And under date the 3rd September, 1970 wrote to the solicitors for the respondent a further letter which read as follows:

  We refer to the writer's recent conversation with you in which you advised that your client was not prepared to particularise so far as discovery is concerned. We are therefore proceeding to prepare an Affidavit on behalf of our client setting out all of the documents relevant to the proceedings and which are properly discoverable by your client. Mrs. Mann has to Obtain some of these from her Accountant and also from Messrs. Eckhardt & Atthow so that it may be a fortnight or so before we are able to complete the preparation of the Affidavit.

We shall endeavour to have the document prepared as quickly as possible and shall then communicate with you regarding the exchange of Affidavits.”

Although something could be made of the reference in the first of these two letters to the request that the respondent's solicitor advise “Whether discovery of particular documents is required” I think that taken as a whole the letter indicates a willingness to limit the scope of the Affidavit of documents and I think it apparent from the further letter of 3rd September, 1970, that co-operation in this behalf was not forthcoming from the solicitors for the respondent. I have dealt with the correspondence at some length because this appeal was an appeal from decisions of The Chief Justice when asked to review certain items in the party and party Bill of Costs which subsequent to the divorce had been taxed; the correspondence was and is relevant to the decision upon some of the items. His Honour dealt with many more items than those with which we are concerned but the ones subject to appeal may be dealt with conveniently in groups. The first group comprising items 52, 53 and 54 in the bill; the second group being items 327, 328, 329 and 355; Items 415, 416, 417 and 418 comprise the third group and item 436 the remainder of those the subject of appeal stands by itself.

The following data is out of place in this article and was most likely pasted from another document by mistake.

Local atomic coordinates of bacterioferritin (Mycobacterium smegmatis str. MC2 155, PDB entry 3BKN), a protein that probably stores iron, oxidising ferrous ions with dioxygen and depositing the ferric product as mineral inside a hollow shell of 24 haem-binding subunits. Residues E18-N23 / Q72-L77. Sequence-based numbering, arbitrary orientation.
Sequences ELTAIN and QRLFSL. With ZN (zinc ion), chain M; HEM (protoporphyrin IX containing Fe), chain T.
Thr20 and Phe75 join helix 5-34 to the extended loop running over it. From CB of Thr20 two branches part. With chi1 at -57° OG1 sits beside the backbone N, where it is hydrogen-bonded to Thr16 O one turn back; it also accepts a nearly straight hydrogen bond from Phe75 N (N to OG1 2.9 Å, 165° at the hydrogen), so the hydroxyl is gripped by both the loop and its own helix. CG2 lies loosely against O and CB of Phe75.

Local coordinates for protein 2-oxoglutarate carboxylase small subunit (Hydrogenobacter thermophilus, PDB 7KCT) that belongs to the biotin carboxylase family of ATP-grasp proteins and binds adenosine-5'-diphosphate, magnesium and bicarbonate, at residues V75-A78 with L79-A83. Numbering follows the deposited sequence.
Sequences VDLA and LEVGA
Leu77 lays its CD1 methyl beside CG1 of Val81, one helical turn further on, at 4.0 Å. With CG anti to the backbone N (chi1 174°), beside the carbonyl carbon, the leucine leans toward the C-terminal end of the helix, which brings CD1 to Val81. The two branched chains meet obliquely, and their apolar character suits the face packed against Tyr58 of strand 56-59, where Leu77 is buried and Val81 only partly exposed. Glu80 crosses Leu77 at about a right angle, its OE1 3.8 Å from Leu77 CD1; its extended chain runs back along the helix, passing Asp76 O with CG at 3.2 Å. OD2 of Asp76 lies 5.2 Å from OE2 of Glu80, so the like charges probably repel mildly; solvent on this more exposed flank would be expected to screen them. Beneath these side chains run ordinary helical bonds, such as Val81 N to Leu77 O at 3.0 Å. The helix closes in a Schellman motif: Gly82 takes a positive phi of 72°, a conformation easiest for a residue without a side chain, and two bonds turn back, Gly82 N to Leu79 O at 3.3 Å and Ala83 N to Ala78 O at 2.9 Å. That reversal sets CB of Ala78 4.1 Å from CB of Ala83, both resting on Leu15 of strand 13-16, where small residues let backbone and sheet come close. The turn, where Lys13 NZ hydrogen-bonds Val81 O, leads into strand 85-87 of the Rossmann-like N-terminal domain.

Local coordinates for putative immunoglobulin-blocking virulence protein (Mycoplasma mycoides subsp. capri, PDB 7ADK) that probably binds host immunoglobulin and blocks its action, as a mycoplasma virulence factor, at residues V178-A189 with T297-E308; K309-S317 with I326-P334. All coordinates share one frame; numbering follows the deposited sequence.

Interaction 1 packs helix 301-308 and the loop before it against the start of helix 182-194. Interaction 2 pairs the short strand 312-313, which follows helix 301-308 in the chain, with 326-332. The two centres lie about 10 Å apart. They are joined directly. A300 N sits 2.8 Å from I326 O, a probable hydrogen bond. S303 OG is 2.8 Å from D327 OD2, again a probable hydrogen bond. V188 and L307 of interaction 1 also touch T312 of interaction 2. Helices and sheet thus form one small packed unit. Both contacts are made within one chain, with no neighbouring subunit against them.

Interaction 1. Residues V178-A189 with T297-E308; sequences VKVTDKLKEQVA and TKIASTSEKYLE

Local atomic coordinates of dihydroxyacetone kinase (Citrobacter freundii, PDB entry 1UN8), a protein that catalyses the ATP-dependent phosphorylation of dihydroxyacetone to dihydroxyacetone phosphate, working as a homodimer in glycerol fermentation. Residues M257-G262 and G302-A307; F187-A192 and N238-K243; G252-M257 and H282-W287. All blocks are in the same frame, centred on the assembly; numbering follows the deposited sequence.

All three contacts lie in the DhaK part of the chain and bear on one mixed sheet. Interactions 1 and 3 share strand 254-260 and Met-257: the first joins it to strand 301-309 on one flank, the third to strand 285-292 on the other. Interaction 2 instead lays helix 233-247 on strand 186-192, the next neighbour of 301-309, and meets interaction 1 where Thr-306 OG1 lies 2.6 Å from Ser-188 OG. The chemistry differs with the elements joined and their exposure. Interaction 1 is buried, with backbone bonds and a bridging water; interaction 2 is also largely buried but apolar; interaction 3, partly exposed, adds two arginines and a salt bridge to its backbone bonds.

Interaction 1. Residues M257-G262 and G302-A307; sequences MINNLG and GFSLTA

Items 52, 53 and 54 are all concerned with the supply by the solicitors for the appellant to a solicitor who had previously acted for both appellant and respondent of a copy of an agreement which had been made between the appellant and respondent at an earlier stage, a copy of such agreement having been asked for by the solicitor on the instructions of the respondent. All of those items were disallowed. The Chief Justice refused to alter the decision of the Taxing Master in respect of them the ground of disallowance being that the items were not recoverable as party and party costs, the solicitor concerned not being engaged in the action. He thought, therefore, that these items could only be regarded as solicitor and client costs. I think that the Taxing Master misapprehended the position because the solicitor concerned was not in respect of these items performing any service for the appellant. I think that, before us, the position was fairly summarised by Counsel for the appellant when he said that the items should have been considered on a similar basis to that which would have applied if the solicitor on the record for the respondent had asked for a copy of the particular agreement. For these reasons I think that in respect of the three items I have been discussing the appeal should be allowed.